“Isn’t there a black box warning for contrast?” “I don’t feel comfortable giving contrast to my ICU patient” “The patient has acute coronary syndrome, I don’ think you should give contrast” These are just a few of the responses you may face from an ICU nurse or critical care staff in response to your decision to perform a contrast echocardiogram. So what’s the deal? Is contrast echo safe for the critically ill patient? This week we will review the latest data and recommendations regarding the use of contrast in both the critical care setting and the emergency department setting by reviewing the recently released updated guideline paper from the ASE: Clinical Applications of Ultrasonic Enhancing Agents in Echoardiography: 2018 American Society of Echocardiography Guideline Update.
In case you missed it, check out our last article on contrast echo that discussed the new LV volume cut-off values for contrast echo.
So why the concern about whether contrast echo (Ultrasonic Enhancing Agents) is safe for the critically ill patient? If you remember, back in 2007 the FDA in the US placed a black-box warning on contrast products that included contraindications for certain disease-states. Most of the diseases listed as contraindications were the very reasons that patients were in the ICU! These included things like acute myocardial infarction, acute coronary syndrome, respiratory failure, etc. In addition to the long list of contraindications a mandatory 30 minute monitoring period was placed on all patients.
Following this, in 2008, a number of investigator-initiated studies began evaluating the safety of contrast. The initial results and a plan to complete additional studies resulted in the FDA removing the contraindications and reducing the mandated monitoring to a subset of patients. In 2011, when all the final results were in, the FDA once again updated the DEFINITY product label and acknowledged that serious adverse reactions were “uncommon” and “occur within 30 minutes of administration”. The findings from the registry of 1053 patients which reported no deaths or serious adverse reactions, was added to the label along with the statistic that “these reactions are unlike to occur at a rate of more that 0.3%”. The findings from the pulmonary hemodynamic study was also added that reported no clinically significant changes in pulmonary or systemic hemodynamics. The previous monitoring period for patients with pulmonary hypertension or “unstable cardiopulmonary conditions” was removed.
So we have walked down memory lane and reviewed the history of the black box warning for contrast and although the disease-state contraindications were removed from the label all current echo contrast products still contain warnings for the risk for serious cardiopulmonary reactions for a certain subset of patients (acute myocardial infarction, acute coronary artery syndromes, worsening or unstable congestive heart failure, or serious ventricular arrhythmias). So where does this leave us in determining the safety of contrast echo in the ICU? The patients in ICU are often on ventilators, unable to get into the best position to optimize imaging and may even have bandages covering parasternal or apical windows. These are the very patients that have technically limited studies and need contrast in order to better visualize endocardium!! Luckily we have an answer for this based on the research over the past decade.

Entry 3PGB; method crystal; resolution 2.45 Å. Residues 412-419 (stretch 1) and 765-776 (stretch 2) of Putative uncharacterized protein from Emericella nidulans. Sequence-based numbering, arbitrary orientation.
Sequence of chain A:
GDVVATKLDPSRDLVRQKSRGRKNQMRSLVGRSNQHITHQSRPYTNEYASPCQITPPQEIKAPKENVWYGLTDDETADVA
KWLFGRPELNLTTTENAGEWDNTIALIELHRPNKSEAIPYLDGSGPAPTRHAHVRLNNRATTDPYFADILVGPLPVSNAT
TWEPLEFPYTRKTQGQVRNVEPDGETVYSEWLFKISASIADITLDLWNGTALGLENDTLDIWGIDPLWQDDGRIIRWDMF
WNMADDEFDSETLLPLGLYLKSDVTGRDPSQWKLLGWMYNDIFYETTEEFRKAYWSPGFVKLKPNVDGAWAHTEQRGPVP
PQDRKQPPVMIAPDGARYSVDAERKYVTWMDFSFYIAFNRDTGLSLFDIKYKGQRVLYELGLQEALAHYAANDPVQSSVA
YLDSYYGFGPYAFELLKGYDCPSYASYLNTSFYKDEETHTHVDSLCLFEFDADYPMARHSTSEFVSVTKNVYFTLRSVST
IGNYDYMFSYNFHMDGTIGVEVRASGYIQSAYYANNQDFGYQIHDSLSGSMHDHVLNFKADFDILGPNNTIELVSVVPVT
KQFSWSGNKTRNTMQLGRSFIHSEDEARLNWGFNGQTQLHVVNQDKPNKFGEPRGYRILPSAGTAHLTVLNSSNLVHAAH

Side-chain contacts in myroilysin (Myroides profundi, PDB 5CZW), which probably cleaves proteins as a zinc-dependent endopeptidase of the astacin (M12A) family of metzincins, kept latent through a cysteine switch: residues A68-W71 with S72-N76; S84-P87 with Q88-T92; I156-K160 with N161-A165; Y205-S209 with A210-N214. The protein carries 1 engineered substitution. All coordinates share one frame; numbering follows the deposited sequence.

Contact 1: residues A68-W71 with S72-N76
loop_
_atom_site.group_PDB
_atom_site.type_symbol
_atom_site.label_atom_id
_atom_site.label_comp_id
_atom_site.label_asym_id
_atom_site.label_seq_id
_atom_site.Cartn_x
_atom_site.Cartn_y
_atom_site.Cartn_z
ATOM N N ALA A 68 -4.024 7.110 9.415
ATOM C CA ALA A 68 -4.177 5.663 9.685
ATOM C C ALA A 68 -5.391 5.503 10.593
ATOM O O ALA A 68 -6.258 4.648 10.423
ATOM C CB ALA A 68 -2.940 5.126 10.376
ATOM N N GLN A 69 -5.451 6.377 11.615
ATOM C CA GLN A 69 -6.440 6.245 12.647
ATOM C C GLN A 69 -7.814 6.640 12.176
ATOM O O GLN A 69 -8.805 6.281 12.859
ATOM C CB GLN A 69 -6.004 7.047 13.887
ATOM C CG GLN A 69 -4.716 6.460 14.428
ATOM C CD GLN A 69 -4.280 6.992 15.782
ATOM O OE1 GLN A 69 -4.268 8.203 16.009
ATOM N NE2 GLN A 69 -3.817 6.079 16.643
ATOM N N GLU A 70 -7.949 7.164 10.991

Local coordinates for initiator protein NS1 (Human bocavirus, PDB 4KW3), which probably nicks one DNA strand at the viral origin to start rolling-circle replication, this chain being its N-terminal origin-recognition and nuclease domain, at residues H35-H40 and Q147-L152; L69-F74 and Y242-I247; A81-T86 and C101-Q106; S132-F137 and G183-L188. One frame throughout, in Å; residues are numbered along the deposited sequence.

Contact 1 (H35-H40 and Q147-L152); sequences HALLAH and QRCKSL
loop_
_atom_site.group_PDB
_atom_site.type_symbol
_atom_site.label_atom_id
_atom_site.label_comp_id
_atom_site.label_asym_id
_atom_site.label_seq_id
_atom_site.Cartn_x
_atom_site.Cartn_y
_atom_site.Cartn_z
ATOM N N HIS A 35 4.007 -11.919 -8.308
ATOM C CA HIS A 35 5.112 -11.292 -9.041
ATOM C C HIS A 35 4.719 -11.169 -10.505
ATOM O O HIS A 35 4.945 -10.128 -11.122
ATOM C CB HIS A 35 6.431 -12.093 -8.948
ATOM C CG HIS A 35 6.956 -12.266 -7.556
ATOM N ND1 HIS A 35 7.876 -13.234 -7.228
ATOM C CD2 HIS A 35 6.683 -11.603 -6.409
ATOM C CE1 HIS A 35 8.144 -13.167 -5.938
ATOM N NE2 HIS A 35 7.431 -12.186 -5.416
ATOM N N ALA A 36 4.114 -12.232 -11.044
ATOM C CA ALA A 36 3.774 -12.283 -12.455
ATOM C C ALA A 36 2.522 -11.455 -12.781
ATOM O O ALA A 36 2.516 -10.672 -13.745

The safety of our patients is the upmost concern and however great a product may be, at the end of the day we need data and statistics to support the use or non-use of anything we give our patients. So lets review some of the results from the contrast safety studies.
One study matched 16,217 critically ill patients who had received contrast with 16,217 critically ill patients that had not received contrast. “At 48 hours, mortality was significantly lower in the contrast echocardiography arm (1.7% vs 2.5%)” (ASE, 2018)
“A large meta-analysis of these investigator-initiated studies, including 5,078,666 control patients (undergoing echocardiography without a contrast agent) and 211,162 patients who received [contrast] an UCA, demonstrated a significant reduction in mortality for patients undergoing contrast-enhanced echocardiography” (Patil & Main, 2012). During this analysis all databases from inception through 2009 were reviewed for cases of mortality and reported MI.
Currently contrast echo still carries a warning for the risk for serious cardiopulmonary reactions for a certain subset of patients (acute myocardial infarction, acute coronary artery syndromes, worsening or unstable congestive heart failure, or serious ventricular arrhythmias). Many large studies have demonstrated that contrast echo is safe and not associated with greater incidence of MI and/or mortality. Studies have even reported a reduction of mortality for patients that receive contrast echo. Although there is no direct causitive role in the reduction of mortality with the administration of contrast it is theorized that the use of contrast allows for a more accurate diagnosis of critically ill patients which results in the patient receiving lifesaving treatment in a timely manner.
Judith Buckland, MBA, RDCS, FASE
American Society of Echocardiography: http://asecho.org/wordpress/wp-content/uploads/2018/03/UEA-Guideline.pdf
Main ML, Hibberd MG, Ryan A, Lowe TJ, Miller P, Bhat G. Acute mortality in critically ill patients undergoing echocardiography with or without an ultrasound contrast agent. JACC Cardiovasc Img 2014;7:
Patil, H., & Main, M. (2012, January 03). The History of Product Label Changes for DEFINITY® in the US. Retrieved from https://www.uscjournal.com/articles/history-product-label-changes